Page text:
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How to Inject Insulation

Many older houses were built without adequate insulation, so walls and other cavities were later filled with blown-in insulation. This material was either cellulose or rock wool, but today liquid foam is commonly used. This material is injected in liquid form into a cavity where it expands to fill the space. It's a good idea to check local building codes before working with liquid foam insulation. Many jurisdictions require the injection process be performed by a licensed or certified installer, but some manufacturers supply materials for do-it-yourselfers, including disposable injection kits.

Things You'll Need

  • Spray foam material
  • Power sprayer
  • Face mask
  • Goggles
  • Work gloves
  • Power drill
  • 2-inch hole saw
  • Stud finder
  • Utility knife
  • Polystyrene plugs or large dowel rod slices
  • Wood putty or stucco compound
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    • 1

      Select one of four types of injectable foam: cementitious, phenolic, polyisocyanurate or polyurethane, all related to plastic. Use a water-soluble version, tripolymer, that provides excellent resistance to fire. All foam types are injected with pressure sprayers that distribute the material from containers into a space with a flexible hose and nozzle; all use a two-container method to mix insulation material with a foaming agent into the sprayer.

    • 2

      Rent spray equipment or use a prepared kit, which comes with the liquid material in disposable containers with the hose and nozzle. Follow the directions provided with the kit precisely. Wear a face mask, work gloves and protective goggles with either type of dispenser. Spray gently by depressing the trigger nozzle only about a third to halfway until you learn how to control the output.

    • 3

      Locate cavities between studs. Use a stud finder, locate nailing points on siding or identify a known stud location such as at the end of the wall and measuring 16-inch spaces. Remove a row of siding to expose the wall sheathing and drill 2-inch holes with a hole saw into every cavity, near the top of the wall. Drill through both siding and sheathing as an alternative, saving the cutouts for replacement later. Turn on the foam sprayer tanks. Insert the spray hose into the cavity, drop it down inside the wall and fill the cavity with foam. Work slowly and carefully. Move from one wall cavity to the next until all are filled.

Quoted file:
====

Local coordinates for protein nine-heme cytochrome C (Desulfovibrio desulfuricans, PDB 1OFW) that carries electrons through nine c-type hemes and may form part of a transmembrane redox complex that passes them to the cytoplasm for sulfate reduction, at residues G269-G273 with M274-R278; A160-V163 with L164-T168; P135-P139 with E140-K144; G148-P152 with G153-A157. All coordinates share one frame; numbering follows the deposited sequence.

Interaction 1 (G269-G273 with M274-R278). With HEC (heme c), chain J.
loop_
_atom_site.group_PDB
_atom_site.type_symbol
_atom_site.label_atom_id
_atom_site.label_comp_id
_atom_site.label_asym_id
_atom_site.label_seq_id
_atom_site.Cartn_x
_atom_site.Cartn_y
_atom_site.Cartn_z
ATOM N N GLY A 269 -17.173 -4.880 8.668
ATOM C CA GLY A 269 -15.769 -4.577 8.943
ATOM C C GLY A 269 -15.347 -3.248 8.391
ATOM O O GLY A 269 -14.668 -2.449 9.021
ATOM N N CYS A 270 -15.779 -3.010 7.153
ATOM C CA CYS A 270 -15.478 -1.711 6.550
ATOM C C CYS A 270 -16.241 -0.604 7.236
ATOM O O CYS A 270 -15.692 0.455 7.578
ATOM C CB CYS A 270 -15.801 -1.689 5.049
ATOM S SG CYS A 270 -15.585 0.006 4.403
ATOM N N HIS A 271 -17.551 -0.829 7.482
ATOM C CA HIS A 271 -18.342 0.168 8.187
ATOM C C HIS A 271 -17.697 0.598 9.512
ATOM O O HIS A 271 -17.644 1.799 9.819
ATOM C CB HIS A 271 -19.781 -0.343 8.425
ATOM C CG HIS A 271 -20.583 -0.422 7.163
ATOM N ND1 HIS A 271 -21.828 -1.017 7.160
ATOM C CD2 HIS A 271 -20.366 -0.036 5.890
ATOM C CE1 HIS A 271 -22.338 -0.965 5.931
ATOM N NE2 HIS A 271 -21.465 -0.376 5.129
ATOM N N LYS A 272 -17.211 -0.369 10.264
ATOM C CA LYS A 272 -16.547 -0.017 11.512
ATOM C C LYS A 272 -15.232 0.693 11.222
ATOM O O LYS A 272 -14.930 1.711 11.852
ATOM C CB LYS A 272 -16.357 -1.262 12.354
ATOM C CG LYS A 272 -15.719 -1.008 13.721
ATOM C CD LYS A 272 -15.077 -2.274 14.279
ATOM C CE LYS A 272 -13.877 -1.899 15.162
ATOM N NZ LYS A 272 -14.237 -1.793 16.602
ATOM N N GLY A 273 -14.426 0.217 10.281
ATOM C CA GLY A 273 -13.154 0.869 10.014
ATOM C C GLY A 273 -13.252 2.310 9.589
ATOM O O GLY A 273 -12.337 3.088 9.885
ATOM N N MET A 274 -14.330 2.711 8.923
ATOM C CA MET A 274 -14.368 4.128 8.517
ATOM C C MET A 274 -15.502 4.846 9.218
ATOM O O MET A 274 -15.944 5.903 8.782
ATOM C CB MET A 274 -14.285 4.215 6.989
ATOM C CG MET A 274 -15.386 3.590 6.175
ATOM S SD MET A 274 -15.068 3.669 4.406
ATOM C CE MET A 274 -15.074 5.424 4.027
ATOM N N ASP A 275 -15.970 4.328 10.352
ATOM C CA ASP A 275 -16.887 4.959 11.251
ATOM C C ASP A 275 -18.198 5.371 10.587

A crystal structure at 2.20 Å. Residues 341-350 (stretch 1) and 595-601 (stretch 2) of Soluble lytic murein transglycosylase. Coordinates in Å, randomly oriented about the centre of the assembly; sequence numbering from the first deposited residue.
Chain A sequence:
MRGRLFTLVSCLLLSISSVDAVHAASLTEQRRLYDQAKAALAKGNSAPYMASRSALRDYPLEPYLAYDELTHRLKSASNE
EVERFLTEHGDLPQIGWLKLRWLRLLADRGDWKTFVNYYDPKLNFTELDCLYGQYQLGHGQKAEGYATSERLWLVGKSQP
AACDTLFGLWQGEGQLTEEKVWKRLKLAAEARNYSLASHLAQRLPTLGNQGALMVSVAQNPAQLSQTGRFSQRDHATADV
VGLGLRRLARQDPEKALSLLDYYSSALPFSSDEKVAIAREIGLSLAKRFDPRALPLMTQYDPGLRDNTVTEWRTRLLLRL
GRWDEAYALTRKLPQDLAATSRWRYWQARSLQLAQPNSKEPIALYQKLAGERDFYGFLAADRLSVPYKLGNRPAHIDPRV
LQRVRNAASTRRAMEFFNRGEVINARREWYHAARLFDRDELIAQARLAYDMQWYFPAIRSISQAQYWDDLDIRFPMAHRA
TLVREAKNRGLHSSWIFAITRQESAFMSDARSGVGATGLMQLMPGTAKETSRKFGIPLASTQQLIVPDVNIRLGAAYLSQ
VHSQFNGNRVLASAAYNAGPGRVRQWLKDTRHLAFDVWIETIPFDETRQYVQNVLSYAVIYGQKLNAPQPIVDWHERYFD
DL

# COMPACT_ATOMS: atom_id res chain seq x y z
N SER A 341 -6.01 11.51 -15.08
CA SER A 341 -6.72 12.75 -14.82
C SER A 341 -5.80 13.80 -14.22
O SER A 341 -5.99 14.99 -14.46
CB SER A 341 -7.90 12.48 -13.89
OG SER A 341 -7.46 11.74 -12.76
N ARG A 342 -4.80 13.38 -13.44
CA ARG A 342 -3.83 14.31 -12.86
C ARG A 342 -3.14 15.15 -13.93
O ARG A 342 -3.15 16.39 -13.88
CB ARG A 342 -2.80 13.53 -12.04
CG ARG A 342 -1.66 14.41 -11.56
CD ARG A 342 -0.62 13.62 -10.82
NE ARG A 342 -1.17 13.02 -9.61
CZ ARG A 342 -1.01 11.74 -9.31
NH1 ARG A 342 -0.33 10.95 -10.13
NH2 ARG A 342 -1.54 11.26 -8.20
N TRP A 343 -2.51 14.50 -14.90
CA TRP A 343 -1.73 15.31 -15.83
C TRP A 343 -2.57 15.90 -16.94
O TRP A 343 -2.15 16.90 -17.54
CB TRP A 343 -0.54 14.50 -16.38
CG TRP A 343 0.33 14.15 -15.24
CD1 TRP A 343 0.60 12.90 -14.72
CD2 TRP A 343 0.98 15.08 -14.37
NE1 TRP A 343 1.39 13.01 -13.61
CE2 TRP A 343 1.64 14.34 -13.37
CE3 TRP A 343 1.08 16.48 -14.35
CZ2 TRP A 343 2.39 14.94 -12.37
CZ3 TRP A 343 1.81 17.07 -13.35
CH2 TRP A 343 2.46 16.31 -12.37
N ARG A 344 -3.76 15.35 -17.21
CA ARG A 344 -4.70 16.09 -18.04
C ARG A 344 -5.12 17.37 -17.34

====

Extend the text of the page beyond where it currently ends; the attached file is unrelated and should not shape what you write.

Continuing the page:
• 4

      Trim any excess material that expands out of the hole or through any cracks or gaps in the sheathing with a utility knife; spray foam cuts easily once it has cured, which typically takes 24 hours.

    • 5

      Replace the wood discs in the fill holes. Secure the discs with construction adhesive and fill the gaps around the holes with strong wood filler. Use polystyrene plugs or slices cut from large dowel rods as alternatives, but finish the surface with wood filler or a stucco compound to smooth the repair surface. Replace any siding that was removed. Or replace the siding cut-outs, if you cut through the siding as well as sheathing, and then repaint.

    • 6

      Inject foam into cavities between roof rafters from inside the attic. Spray a thin layer of foam on the underside of the roof decking between rafters or truss top chords. Use this technique in an unvented attic in extremely hot climates; do not use this if other insulation has already been applied to the exterior of the roof and inside attic joists.